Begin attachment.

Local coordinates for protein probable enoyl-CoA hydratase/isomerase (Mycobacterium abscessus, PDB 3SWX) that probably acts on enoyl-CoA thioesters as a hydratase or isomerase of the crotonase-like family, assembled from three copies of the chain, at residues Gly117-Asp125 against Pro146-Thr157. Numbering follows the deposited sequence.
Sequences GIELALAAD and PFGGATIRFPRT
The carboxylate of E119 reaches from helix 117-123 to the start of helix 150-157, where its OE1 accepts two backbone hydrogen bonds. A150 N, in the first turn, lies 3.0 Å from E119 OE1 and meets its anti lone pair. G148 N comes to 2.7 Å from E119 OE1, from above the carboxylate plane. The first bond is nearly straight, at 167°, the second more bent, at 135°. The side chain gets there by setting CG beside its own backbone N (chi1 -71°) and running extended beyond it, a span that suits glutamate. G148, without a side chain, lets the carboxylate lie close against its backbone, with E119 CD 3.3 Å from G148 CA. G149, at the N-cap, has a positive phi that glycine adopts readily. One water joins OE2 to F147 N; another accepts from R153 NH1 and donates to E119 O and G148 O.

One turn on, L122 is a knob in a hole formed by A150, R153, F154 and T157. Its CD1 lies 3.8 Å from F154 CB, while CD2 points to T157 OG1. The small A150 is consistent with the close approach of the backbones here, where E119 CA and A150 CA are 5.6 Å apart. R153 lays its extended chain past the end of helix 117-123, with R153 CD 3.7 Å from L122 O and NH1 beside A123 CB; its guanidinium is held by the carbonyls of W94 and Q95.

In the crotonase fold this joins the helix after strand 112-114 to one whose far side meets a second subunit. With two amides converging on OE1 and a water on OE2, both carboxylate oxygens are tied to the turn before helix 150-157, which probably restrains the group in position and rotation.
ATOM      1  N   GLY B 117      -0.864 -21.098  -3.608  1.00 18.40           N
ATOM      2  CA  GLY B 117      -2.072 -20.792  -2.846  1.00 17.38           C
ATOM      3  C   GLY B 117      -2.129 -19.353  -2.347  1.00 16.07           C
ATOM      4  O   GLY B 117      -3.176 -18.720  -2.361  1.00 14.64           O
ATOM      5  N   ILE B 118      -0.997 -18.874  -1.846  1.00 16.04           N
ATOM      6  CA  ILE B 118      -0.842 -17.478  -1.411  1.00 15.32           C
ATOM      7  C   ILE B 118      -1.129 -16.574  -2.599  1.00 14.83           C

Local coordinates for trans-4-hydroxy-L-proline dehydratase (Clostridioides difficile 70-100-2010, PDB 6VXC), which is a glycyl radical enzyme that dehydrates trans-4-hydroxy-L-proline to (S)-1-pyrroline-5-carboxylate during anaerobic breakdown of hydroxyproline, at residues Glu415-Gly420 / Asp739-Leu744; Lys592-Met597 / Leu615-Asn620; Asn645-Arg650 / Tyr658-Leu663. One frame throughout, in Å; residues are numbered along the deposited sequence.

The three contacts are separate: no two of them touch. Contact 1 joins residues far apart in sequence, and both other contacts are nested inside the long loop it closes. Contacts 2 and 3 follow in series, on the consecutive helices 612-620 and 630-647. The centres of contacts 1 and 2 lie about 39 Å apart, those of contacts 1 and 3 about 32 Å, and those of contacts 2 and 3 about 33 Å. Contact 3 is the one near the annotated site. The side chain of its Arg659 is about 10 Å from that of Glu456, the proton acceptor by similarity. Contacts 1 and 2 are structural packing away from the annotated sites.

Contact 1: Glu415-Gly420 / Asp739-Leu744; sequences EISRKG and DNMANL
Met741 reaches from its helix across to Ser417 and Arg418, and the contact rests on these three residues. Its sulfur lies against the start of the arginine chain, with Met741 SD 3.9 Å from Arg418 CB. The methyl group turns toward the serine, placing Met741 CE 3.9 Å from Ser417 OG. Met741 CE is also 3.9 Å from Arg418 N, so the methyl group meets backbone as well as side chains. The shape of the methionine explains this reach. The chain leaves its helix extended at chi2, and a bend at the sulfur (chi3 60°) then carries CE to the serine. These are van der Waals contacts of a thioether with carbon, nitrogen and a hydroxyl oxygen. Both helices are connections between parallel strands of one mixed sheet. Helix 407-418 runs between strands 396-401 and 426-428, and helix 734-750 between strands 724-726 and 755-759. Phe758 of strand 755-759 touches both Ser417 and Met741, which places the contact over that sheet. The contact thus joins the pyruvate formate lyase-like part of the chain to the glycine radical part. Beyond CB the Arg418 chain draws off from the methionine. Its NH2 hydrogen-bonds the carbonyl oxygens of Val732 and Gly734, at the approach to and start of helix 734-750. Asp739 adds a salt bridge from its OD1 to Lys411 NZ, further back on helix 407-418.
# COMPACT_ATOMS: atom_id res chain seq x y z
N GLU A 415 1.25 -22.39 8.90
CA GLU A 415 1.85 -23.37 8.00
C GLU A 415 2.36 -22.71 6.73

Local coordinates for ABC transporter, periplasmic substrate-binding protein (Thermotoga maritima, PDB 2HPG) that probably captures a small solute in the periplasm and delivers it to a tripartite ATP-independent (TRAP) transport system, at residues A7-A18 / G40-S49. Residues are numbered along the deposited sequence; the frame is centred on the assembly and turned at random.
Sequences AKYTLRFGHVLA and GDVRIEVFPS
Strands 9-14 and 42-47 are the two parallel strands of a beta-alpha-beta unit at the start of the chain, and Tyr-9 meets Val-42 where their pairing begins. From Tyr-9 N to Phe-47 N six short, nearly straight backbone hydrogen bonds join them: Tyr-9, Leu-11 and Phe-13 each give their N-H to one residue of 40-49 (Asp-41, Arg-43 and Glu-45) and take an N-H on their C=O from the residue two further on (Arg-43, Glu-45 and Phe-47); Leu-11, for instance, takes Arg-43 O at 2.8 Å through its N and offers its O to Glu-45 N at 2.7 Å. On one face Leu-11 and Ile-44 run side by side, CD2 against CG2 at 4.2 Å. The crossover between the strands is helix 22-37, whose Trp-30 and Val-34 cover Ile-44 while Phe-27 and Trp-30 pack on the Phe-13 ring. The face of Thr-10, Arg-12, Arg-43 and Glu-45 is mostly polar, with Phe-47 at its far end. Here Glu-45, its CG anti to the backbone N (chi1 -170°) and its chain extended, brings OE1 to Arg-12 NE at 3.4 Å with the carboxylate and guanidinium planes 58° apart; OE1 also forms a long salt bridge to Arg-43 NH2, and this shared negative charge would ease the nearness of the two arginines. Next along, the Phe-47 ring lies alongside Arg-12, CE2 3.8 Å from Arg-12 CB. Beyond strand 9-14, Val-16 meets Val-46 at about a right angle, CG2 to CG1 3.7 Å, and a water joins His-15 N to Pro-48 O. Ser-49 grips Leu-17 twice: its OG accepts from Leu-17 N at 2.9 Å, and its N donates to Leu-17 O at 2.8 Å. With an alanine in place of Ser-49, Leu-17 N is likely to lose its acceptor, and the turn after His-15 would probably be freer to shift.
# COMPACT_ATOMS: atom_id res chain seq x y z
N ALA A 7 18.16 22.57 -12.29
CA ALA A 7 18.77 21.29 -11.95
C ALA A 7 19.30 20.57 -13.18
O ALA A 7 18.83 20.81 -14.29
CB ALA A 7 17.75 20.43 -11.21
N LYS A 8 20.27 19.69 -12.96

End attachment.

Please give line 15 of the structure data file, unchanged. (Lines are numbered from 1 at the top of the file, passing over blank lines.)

Contact 1: Glu415-Gly420 / Asp739-Leu744; sequences EISRKG and DNMANL